Obesity weighs heavily on South, Midwest
MedWire News: Big news, but not welcome news: 12 US states now have adult obesity rates topping 30%, according to a report.
Mississippi once again earns the dubious distinction of being the heaviest state, with 34.9% of its adult citizens being obese, compared with 20.7% for Colorado, which continues to boast the lowest obesity prevalence of all 50 states and the District of Columbia.
The figures come from an analysis of Centers for Disease Control and Prevention (CDC) data published by the Trust for America's Health (TFAH) and the Robert Wood Johnson Foundation (RWJF).
Of the 30 states with the highest obesity rates, 26 are in either the South or Midwest, according to the report.
"Obesity has contributed to a stunning rise in chronic disease rates and healthcare costs. It is one of the biggest health crises the country has ever faced," said TFAH executive director Jeffrey Levi. "The good news is that we have a growing body of evidence and approaches that we know can help reduce obesity, improve nutrition and increase physical activity based on making healthier choices easier for Americans. The bad news is we're not investing anywhere near what we need to in order to bend the obesity curve and see the returns in terms of health and savings."
According to the RWJF, medical costs related to obesity in 2006 were $ 147 billion, nearing 10% of total US healthcare spending.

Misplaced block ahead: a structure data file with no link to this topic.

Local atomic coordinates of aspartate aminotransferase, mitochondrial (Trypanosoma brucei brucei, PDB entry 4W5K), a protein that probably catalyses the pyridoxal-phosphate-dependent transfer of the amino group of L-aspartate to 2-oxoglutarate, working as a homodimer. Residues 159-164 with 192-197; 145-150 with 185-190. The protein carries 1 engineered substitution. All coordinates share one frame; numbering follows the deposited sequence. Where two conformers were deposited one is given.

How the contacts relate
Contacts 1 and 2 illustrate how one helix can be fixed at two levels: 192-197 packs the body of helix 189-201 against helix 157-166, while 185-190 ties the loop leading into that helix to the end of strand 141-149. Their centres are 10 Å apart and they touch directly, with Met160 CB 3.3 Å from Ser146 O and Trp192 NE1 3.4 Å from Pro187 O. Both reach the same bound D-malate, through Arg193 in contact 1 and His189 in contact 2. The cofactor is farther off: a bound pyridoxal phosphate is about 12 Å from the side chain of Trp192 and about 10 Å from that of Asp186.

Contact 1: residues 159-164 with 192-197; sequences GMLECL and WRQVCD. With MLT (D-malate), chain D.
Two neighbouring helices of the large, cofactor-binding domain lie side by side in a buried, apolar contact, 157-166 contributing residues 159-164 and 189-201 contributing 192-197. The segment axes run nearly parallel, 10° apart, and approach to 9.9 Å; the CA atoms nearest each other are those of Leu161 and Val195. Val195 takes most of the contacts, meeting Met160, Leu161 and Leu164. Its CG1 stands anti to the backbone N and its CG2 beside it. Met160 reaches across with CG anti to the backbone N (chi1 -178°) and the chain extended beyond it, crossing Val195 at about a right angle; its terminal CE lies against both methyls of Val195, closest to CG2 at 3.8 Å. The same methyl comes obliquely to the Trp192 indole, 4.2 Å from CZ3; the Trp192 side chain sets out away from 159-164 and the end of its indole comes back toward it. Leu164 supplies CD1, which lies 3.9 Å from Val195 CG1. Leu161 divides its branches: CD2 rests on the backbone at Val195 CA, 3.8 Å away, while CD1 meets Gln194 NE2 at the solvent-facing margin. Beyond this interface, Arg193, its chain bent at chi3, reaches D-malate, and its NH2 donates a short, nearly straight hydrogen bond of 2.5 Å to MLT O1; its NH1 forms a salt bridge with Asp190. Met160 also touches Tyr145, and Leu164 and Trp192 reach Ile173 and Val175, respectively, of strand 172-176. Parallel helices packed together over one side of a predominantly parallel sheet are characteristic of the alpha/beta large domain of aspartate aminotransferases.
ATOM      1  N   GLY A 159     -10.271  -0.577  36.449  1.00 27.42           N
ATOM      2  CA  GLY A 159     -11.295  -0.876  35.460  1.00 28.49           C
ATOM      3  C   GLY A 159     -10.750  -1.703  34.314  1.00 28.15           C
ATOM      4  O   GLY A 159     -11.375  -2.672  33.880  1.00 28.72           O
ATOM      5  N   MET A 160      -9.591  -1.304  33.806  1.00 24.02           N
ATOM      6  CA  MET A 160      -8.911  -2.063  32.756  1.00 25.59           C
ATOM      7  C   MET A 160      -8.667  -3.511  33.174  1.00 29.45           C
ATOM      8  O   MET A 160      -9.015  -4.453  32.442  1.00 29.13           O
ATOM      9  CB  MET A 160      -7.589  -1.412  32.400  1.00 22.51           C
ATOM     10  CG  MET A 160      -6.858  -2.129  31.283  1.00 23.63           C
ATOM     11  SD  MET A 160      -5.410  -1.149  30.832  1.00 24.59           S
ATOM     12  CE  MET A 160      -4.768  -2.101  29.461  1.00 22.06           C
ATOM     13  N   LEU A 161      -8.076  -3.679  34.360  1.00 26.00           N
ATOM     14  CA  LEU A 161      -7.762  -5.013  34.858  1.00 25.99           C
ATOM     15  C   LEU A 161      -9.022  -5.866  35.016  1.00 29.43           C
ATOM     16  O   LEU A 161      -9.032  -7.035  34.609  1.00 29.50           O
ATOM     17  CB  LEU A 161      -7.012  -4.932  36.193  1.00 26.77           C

In 2006, obesity-related medical costs totaled $ 147 billion a year, or nearly 10% of total medical spending, according to a 2011 study in Health Affairs. The bulk of the spending is generated from treating obesity-related diseases, such as diabetes.
"Some cities and states that have taken comprehensive action to address the epidemic are beginning to see declines in their obesity rates. But we need to expand and intensify our efforts. Investing in prevention today will mean a healthier tomorrow for our children," said Risa Lavizzo-Mourey, RWJF president and chief executive officer.
The top five states for obesity rates were the aforementioned Mississippi, Louisiana (33.4%), West Virginia (32.4%), Alabama (32.0%), and Michigan (31.3%).
From the bottom up, the states with the lowest obesity rates were Colorado, followed by Hawaii (21.8%), Massachusetts (22.7%), and New Jersey and DC (tied at 23.7%).
By Neil Osterweil, MedWire Reporter